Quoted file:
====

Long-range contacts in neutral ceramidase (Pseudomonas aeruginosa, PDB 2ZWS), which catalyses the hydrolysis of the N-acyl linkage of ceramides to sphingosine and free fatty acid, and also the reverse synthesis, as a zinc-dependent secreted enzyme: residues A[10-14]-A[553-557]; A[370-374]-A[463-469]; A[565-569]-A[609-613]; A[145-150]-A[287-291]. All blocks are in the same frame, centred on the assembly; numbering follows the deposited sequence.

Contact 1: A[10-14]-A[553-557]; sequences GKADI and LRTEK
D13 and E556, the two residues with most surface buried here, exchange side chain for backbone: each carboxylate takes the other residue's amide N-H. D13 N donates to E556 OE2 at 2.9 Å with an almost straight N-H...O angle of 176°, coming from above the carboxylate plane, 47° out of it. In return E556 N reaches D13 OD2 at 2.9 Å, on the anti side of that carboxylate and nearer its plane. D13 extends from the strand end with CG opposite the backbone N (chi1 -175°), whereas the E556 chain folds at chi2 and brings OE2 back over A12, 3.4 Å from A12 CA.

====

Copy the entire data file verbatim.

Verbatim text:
Long-range contacts in neutral ceramidase (Pseudomonas aeruginosa, PDB 2ZWS), which catalyses the hydrolysis of the N-acyl linkage of ceramides to sphingosine and free fatty acid, and also the reverse synthesis, as a zinc-dependent secreted enzyme: residues A[10-14]-A[553-557]; A[370-374]-A[463-469]; A[565-569]-A[609-613]; A[145-150]-A[287-291]. All blocks are in the same frame, centred on the assembly; numbering follows the deposited sequence.

Contact 1: A[10-14]-A[553-557]; sequences GKADI and LRTEK
D13 and E556, the two residues with most surface buried here, exchange side chain for backbone: each carboxylate takes the other residue's amide N-H. D13 N donates to E556 OE2 at 2.9 Å with an almost straight N-H...O angle of 176°, coming from above the carboxylate plane, 47° out of it. In return E556 N reaches D13 OD2 at 2.9 Å, on the anti side of that carboxylate and nearer its plane. D13 extends from the strand end with CG opposite the backbone N (chi1 -175°), whereas the E556 chain folds at chi2 and brings OE2 back over A12, 3.4 Å from A12 CA.